What is it?
Not all of our First World War memorials were built on New Zealand soil after the war. In 1919 the government began a project to build memorials halfway around the world on the very battlefields where New Zealanders had fought.
New Zealand's official war photographer was on the ground during the last major action by the New Zealanders in the Great War. See how he captured the Battle of Le Quesnoy of 4 November 1918.
What does a small knotted horse-hair watch-guard tell us about the experience of conscientious objectors in Paparua Prison during the First World War?
Te Papa curator and historian Kirstie Ross uncovers a collection of photographic portraits of First World War soldiers – a forgotten building block in the evolution of New Zealand’s war remembrance.
From weapon to domestic ware – what does this trench-art pitcher tell us about the First World War experience of Cook Islands soldier Terekia Taura?
Curator and historian Kirstie Ross shares the story of two New Zealand nurses whose work with the French Flag Nursing Corps during the First World War is commemorated in Te Papa’s history collections.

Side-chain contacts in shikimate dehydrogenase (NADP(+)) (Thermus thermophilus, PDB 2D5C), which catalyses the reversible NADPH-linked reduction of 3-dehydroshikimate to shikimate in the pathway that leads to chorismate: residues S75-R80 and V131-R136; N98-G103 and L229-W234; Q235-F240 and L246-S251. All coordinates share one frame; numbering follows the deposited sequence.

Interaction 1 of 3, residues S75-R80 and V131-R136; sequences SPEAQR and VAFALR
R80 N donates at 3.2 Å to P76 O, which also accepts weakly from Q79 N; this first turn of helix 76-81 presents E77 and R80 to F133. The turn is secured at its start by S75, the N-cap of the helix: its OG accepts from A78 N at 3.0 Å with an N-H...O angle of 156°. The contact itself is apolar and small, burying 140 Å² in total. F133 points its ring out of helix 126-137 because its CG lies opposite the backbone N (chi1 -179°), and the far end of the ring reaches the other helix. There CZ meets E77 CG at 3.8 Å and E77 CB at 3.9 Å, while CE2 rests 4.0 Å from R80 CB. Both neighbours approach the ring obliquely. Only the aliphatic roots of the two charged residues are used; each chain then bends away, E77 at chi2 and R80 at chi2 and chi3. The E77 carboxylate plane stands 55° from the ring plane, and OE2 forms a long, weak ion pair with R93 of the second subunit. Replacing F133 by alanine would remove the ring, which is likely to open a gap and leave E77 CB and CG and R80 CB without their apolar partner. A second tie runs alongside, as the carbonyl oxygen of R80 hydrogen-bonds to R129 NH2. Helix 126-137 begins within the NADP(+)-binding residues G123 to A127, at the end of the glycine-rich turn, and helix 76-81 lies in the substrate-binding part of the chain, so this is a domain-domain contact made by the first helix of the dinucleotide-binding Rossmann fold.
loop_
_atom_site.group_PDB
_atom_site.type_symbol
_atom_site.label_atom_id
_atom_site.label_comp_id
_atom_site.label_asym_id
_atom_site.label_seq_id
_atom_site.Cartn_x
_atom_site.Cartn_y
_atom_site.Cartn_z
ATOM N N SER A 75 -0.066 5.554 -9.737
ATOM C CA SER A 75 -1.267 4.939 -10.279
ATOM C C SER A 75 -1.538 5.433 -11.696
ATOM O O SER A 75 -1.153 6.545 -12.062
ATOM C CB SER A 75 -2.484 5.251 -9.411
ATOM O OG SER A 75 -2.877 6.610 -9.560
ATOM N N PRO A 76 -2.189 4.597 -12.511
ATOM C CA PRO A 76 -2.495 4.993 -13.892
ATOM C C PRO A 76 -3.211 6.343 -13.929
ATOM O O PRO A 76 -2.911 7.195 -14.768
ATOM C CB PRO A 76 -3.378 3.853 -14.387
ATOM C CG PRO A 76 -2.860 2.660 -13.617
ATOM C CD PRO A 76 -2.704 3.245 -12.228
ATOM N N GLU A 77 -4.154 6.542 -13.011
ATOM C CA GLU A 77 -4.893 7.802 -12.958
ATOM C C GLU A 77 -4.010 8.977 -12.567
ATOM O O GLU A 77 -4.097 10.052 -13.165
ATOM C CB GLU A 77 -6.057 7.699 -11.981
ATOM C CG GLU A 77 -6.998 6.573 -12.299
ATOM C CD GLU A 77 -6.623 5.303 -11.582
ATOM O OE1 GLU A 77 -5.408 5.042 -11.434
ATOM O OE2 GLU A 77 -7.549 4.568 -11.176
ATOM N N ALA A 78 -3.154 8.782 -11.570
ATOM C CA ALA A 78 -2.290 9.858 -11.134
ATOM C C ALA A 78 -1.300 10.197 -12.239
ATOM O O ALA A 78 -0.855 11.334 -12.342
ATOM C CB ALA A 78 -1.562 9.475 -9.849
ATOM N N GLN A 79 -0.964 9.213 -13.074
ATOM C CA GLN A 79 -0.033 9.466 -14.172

Seán Brosnahan – Curator at Toitū – recounts the story of the 100 year journey around the world of a dog tag belonging to Reinhold Fätsch, who went missing during the 1916 Battle of the Somme.
We look at several objects related to the Sinai Campaign to see how it differed from New Zealanders' experiences at Gallipoli and the Western Front.
Following a mammoth fundraising effort, Joyce McKelvie was crowned Queen of the Rangītikei in an elaborate ceremony at Marton's town hall in September 1915.
During the Battle of Jutland in 1916, Captain John Green stood on the bridge of HMS New Zealand wearing a piupiu and hei tiki. These two items became good luck charms, credited with seeing the ship safely through the First World War’s largest naval battle.
Human History Educator Georgia Brockhurst shows how collection items from Auckland War Memorial Museum offer a unique insight into the everyday life of the soldier at Gallipoli.
Private Robert Steele's image from Gaba Tepe – published in the Auckland Weekly News on 24 June 1915 – gave the New Zealand public their first glimpse of the Gallipoli Campaign.
Personnel records give us detailed administrative information about those who served in the First World War.